What Is Glenohumeral Arthritis?
Glenohumeral arthritis is an inflammatory disease of the glenohumeral joint, which is the ball and socket joint of the shoulder that causes pain, rigidity, and loss of functional movement in the shoulder. It is a degenerative type of arthritis affecting the joint cartilage, bone, ligaments, muscles, and the synovial membrane.
What Is the Cause of Glenohumeral Arthritis?
Glenohumeral arthritis occurs due to degeneration of the articular cartilage layer that covers the bones of the shoulder joint, which leads to wear and tear of the cartilage, making it ragged and rough, thereby reducing the shielding effect between the bones. This leads to bone-to-bone contact during the movement of the joint. The friction created by rubbing the bone's glenoid and humerus against each other favors the synthesis of bone spurs called osteophytes. As the number of osteophytes increases, the movement of the shoulder joint is restricted, causing a gradual loss of motion. The glenohumeral joint can be affected by five different types of arthritis, which mainly include:
Osteoarthritis - This type of arthritis causes wear and tear of the joint's cartilage, leading to loss of the articular cartilage resulting in joint degeneration.
Inflammatory Arthritis - A chronic inflammatory type of arthritis leads to damage to the soft tissues like ligaments and muscles around the glenohumeral joint. An example of such arthritis is rheumatoid arthritis.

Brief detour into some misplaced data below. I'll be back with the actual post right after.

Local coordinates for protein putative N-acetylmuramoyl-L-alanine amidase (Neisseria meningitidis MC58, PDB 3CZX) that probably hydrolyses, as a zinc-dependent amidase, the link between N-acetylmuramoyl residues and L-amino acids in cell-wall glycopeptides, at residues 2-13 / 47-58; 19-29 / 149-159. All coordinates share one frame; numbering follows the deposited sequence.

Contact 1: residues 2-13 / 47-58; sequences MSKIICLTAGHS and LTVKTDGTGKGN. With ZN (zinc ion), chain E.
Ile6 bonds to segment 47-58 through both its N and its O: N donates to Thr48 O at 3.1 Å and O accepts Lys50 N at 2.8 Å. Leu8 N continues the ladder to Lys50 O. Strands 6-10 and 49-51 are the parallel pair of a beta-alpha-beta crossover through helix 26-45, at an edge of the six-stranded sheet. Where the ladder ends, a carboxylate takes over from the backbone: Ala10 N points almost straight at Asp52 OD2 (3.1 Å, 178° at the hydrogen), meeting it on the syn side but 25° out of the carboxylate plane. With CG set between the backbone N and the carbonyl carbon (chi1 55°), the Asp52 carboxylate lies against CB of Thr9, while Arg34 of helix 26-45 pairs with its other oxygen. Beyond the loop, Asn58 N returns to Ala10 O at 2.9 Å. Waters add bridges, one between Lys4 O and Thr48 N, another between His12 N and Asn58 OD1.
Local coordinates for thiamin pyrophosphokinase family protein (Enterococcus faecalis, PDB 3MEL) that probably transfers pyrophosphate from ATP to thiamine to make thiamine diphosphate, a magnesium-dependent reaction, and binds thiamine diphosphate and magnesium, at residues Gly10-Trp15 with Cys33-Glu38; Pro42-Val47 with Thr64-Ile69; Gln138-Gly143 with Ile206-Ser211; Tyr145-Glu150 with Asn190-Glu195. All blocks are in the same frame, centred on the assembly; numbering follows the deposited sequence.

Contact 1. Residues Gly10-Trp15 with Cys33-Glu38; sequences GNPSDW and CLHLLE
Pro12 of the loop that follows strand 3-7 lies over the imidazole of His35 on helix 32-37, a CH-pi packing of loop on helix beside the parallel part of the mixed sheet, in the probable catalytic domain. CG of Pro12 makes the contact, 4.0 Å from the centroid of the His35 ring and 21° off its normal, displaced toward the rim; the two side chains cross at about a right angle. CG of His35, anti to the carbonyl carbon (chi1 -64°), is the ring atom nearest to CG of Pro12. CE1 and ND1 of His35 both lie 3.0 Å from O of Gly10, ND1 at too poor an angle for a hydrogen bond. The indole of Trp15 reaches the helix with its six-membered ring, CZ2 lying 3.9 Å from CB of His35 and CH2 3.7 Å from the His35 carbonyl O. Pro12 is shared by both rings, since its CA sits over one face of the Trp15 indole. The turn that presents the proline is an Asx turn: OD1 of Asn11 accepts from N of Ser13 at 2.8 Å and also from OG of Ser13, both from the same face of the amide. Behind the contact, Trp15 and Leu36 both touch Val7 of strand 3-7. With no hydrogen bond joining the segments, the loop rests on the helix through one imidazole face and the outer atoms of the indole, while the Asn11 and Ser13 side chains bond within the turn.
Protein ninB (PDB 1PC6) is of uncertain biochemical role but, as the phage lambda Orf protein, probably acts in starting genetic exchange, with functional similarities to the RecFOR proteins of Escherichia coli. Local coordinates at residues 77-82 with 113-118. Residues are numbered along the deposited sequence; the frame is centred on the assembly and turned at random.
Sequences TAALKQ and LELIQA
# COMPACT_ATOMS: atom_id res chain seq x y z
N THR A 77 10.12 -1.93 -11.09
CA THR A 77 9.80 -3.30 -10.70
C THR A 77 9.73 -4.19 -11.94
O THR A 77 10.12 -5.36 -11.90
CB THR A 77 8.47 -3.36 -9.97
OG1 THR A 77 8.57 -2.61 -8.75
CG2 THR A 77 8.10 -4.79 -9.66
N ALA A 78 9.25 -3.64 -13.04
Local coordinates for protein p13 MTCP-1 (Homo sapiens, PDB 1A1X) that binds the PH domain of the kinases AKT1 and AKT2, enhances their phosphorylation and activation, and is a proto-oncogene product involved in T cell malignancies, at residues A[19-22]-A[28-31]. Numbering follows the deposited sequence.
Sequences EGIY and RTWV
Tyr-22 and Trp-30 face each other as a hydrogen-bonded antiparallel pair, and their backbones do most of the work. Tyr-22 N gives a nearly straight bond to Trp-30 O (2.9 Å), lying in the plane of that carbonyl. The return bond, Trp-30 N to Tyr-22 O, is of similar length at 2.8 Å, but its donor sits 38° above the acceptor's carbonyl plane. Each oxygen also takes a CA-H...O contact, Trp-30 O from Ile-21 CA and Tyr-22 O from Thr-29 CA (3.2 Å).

Post-traumatic Arthritis - This type of arthritis may occur due to some shoulder injury or in cases of fracture or dislocation of the shoulder joint.
Osteonecrosis - Also known as avascular necrosis, it occurs due to the loss of vascular supply to the humerus bone. This necrosis occurs due to bone cell death due to impaired blood supply.
Chronic Rotator Cuff Arthropathy- This occurs due to chronic wear and tear in the rotator cuff that causes the humerus bone to lose its proper alignment from the glenoid fossa, which results in degeneration and destruction of the joint.
Other Predisposing Factors Include
Few metabolic conditions.
Post-surgical complications after shoulder surgery.
The cartilage loss followed by sclerosis of the subchondral bone is more prominent in the two-thirds portion of the upper head of the humerus bone.
What Is the Epidemiology of Glenohumeral Arthritis?
The glenohumeral joint is the third-largest joint after the hip and knee joint, which is commonly affected by osteoarthritis. Usually, the condition is more prevalent in older people above 50 years of age. Females are more commonly affected than males. Obesity, chronic infections, and post-traumatic injury are some risk factors associated with the disease. The condition is more prevalent among the Caucasian race.
What Are the Signs and Symptoms of Glenohumeral Arthritis?
The main presenting symptom of the inflammatory disease is chronic, long-lasting, sharp, stabbing pain that exacerbates doing any sort of physical activity. The pain is deeply localized in the posterior part of the joint and worsens at night. There is uneasiness and discomfort while resting also. There are episodic attacks of pain that aggravate with time. There is tenderness on palpation of the affected joint area.
Other Clinical Signs:
Locking of the joint.
Crepitus (a creaking sound) which further affects the functioning of the joint, is also observed during shoulder movement.
There is a restricted range of movement, typically during the joint's rotation.